37. 37. 22 Chapter Two 80 Pl-746-032392 60Conducted emissions (dBµV) 40 20 0 0 1 2 Frequency (MHz)Figure 2.10Typical conducted EMI spectrum from a DC/DC converter [2.9].[© 1996, Power Integrations, reprinted with permission] 120 Pl-1622-111695 FCCA QP FCCB QP 100Amplitude (dBµV) 80 60 40 20 0 0.01 0.1 1 10 100 Frequency (MHz)Figure 2.11FCC-conducted EMI limits [2.9] for class A and class B equipment.[© 1996, Power Integrations, reprinted with permission]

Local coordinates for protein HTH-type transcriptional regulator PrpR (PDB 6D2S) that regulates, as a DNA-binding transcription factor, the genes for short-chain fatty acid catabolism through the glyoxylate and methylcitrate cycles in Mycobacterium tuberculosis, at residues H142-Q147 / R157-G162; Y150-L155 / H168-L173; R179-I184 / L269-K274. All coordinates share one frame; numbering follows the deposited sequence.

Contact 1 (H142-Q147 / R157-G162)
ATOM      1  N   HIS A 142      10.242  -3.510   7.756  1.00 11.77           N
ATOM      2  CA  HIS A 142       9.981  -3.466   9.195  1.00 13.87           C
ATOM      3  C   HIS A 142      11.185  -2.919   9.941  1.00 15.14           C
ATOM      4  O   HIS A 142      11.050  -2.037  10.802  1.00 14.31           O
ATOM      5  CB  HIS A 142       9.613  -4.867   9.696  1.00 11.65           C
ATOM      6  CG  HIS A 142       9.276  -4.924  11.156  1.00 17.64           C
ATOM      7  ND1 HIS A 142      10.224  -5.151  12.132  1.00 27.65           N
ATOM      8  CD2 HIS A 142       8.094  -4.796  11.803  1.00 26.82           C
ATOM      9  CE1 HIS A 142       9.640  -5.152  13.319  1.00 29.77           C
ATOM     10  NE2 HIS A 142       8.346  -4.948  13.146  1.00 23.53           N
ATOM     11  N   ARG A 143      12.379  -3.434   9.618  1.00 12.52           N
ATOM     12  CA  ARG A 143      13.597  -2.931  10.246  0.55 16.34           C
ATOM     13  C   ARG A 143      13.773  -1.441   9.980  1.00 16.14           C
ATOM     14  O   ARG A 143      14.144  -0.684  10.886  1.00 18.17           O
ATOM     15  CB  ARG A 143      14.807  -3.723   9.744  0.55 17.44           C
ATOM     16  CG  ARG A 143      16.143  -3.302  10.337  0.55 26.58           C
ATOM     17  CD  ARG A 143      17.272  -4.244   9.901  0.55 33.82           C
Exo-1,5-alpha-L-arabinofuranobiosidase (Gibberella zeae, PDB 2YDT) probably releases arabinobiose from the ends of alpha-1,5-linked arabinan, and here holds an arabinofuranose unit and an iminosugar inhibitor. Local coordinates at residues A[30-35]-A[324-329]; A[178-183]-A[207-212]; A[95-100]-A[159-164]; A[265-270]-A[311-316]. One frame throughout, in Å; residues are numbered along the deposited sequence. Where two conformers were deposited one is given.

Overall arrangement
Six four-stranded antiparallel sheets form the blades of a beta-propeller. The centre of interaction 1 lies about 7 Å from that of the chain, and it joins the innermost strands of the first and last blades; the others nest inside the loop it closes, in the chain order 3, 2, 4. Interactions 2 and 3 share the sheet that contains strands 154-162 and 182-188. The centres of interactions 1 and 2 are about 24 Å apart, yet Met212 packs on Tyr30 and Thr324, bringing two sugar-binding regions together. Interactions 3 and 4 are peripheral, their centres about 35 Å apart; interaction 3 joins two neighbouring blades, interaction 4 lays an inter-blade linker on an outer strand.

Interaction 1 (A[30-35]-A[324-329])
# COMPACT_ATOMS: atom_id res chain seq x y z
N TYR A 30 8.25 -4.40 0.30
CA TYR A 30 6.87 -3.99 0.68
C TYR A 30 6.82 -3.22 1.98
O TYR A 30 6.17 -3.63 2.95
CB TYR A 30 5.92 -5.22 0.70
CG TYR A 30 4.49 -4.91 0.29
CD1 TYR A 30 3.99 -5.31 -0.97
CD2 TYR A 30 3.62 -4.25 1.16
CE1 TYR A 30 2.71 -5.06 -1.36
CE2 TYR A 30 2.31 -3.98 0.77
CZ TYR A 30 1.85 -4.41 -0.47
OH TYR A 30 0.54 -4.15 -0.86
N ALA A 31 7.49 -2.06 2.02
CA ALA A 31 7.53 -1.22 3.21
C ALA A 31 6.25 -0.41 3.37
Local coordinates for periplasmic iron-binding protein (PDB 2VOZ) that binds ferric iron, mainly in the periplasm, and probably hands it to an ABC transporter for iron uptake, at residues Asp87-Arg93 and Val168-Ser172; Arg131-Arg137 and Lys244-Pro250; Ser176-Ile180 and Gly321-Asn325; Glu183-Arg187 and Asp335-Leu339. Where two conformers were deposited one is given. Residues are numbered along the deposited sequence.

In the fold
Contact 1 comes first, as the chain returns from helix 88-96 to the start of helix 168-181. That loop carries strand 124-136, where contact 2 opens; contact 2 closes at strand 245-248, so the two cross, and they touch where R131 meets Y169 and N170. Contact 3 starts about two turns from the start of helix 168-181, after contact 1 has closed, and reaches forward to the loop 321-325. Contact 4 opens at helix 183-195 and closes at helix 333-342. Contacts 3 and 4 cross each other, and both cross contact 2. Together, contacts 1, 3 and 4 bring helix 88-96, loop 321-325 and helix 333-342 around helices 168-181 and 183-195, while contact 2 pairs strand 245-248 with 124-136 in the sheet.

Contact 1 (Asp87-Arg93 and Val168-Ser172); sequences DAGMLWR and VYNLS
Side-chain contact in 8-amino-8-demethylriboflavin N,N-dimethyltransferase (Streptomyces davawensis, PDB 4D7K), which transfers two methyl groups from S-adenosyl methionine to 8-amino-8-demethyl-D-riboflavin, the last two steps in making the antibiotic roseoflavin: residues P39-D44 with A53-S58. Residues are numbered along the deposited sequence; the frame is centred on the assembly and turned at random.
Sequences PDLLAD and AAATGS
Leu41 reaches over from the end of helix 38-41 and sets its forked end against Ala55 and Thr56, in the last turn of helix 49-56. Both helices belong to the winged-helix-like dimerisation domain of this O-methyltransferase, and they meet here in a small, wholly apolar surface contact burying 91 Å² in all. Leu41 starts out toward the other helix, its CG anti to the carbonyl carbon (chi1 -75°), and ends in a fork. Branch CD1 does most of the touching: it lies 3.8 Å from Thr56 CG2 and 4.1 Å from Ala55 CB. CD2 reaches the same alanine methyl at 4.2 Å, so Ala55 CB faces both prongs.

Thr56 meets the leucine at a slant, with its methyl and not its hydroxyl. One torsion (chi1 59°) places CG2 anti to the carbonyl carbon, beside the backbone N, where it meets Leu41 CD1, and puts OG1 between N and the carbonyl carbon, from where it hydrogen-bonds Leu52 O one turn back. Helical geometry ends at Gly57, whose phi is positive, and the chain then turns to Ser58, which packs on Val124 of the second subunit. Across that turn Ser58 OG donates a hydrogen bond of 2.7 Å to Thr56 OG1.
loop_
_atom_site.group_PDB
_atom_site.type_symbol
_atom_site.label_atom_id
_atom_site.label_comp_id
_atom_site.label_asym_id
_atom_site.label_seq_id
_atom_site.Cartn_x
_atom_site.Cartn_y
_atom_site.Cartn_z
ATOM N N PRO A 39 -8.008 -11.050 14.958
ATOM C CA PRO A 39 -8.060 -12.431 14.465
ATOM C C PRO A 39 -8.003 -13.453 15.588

38. 38. Power-Quality Standards 23 120 Pl-1623-111695 EN55022A QP EN55022A AVG 100 EN55022B QP EN55022B AVGAmplitude (dBµV) 80 60 40 20 0 0.01 0.1 1 10 100 Frequency (MHz)Figure 2.12EN55022 conducted EMI limits [2.9].[© 1996, Power Integrations, reprinted with permission]One widely used standard in the European Community (EC) is theEN55022 standard [2.12] (Figure 2.12), which is based on the require-ments set forth by CISPR [2.13] and covers the frequency range from150 kHz to 30 MHz. Other agencies such as the German VDE in document VDE 0871set requirements for the German market. When applying high-frequency switching supplies, one must be mindful of the variouslimits set forth by the regulating agencies [2.14 and 2.15]. For a powersupply to comply with these limits, the peak of the spectral linesmust fall below specified limits. In addition to conducted EMI, CISPRand the FCC mandate limits on the radiated noise emitted from powersupplies as well.SummaryPower-quality standards address limits to harmonics and power-qualityevents at the point of common coupling in power systems. In this chap-ter, we have covered standards addressing 60-Hz harmonics (mostnotably, IEEE Std. 519 and 1159) as well as high-frequency standardsthat address harmonics created by high-frequency switching power sup-plies. Other standards, such as the CBEMA and ITIC curves set accept-able limits for sag and swell durations for computers and otherinformation technology equipment.